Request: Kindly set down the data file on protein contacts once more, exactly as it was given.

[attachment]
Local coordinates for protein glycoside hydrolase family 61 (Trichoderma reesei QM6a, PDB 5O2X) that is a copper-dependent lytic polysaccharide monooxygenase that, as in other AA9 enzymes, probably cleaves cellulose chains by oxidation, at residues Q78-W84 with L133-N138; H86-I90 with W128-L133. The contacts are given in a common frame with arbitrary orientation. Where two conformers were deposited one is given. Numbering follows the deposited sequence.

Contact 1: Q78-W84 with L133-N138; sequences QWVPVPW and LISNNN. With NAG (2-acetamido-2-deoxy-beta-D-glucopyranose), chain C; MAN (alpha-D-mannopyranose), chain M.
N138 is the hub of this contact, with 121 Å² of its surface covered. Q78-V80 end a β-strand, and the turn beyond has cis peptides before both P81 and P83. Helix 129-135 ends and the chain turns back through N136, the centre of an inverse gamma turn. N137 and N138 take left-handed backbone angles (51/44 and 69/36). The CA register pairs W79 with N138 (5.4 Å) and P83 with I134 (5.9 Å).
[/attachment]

Local coordinates for protein glycoside hydrolase family 61 (Trichoderma reesei QM6a, PDB 5O2X) that is a copper-dependent lytic polysaccharide monooxygenase that, as in other AA9 enzymes, probably cleaves cellulose chains by oxidation, at residues Q78-W84 with L133-N138; H86-I90 with W128-L133. The contacts are given in a common frame with arbitrary orientation. Where two conformers were deposited one is given. Numbering follows the deposited sequence.

Contact 1: Q78-W84 with L133-N138; sequences QWVPVPW and LISNNN. With NAG (2-acetamido-2-deoxy-beta-D-glucopyranose), chain C; MAN (alpha-D-mannopyranose), chain M.
N138 is the hub of this contact, with 121 Å² of its surface covered. Q78-V80 end a β-strand, and the turn beyond has cis peptides before both P81 and P83. Helix 129-135 ends and the chain turns back through N136, the centre of an inverse gamma turn. N137 and N138 take left-handed backbone angles (51/44 and 69/36). The CA register pairs W79 with N138 (5.4 Å) and P83 with I134 (5.9 Å).